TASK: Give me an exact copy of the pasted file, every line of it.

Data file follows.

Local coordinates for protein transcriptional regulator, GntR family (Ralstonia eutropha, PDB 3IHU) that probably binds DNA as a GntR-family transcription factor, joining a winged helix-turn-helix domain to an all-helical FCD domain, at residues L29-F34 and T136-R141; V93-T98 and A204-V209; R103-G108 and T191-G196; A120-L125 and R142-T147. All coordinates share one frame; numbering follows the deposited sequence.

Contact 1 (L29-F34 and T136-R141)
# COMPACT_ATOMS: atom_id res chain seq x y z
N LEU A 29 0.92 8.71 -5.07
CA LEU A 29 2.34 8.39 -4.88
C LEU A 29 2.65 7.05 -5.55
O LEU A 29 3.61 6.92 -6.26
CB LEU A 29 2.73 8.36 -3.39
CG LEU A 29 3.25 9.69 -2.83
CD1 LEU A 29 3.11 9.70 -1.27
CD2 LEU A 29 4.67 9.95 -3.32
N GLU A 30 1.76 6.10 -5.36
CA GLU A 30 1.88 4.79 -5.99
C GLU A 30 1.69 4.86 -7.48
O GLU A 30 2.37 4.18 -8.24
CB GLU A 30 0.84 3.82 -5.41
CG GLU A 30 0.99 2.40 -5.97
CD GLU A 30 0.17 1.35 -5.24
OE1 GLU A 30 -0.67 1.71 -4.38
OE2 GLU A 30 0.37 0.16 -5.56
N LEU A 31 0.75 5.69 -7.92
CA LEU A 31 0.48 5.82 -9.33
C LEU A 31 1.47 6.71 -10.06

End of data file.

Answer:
Local coordinates for protein transcriptional regulator, GntR family (Ralstonia eutropha, PDB 3IHU) that probably binds DNA as a GntR-family transcription factor, joining a winged helix-turn-helix domain to an all-helical FCD domain, at residues L29-F34 and T136-R141; V93-T98 and A204-V209; R103-G108 and T191-G196; A120-L125 and R142-T147. All coordinates share one frame; numbering follows the deposited sequence.

Contact 1 (L29-F34 and T136-R141)
# COMPACT_ATOMS: atom_id res chain seq x y z
N LEU A 29 0.92 8.71 -5.07
CA LEU A 29 2.34 8.39 -4.88
C LEU A 29 2.65 7.05 -5.55
O LEU A 29 3.61 6.92 -6.26
CB LEU A 29 2.73 8.36 -3.39
CG LEU A 29 3.25 9.69 -2.83
CD1 LEU A 29 3.11 9.70 -1.27
CD2 LEU A 29 4.67 9.95 -3.32
N GLU A 30 1.76 6.10 -5.36
CA GLU A 30 1.88 4.79 -5.99
C GLU A 30 1.69 4.86 -7.48
O GLU A 30 2.37 4.18 -8.24
CB GLU A 30 0.84 3.82 -5.41
CG GLU A 30 0.99 2.40 -5.97
CD GLU A 30 0.17 1.35 -5.24
OE1 GLU A 30 -0.67 1.71 -4.38
OE2 GLU A 30 0.37 0.16 -5.56
N LEU A 31 0.75 5.69 -7.92
CA LEU A 31 0.48 5.82 -9.33
C LEU A 31 1.47 6.71 -10.06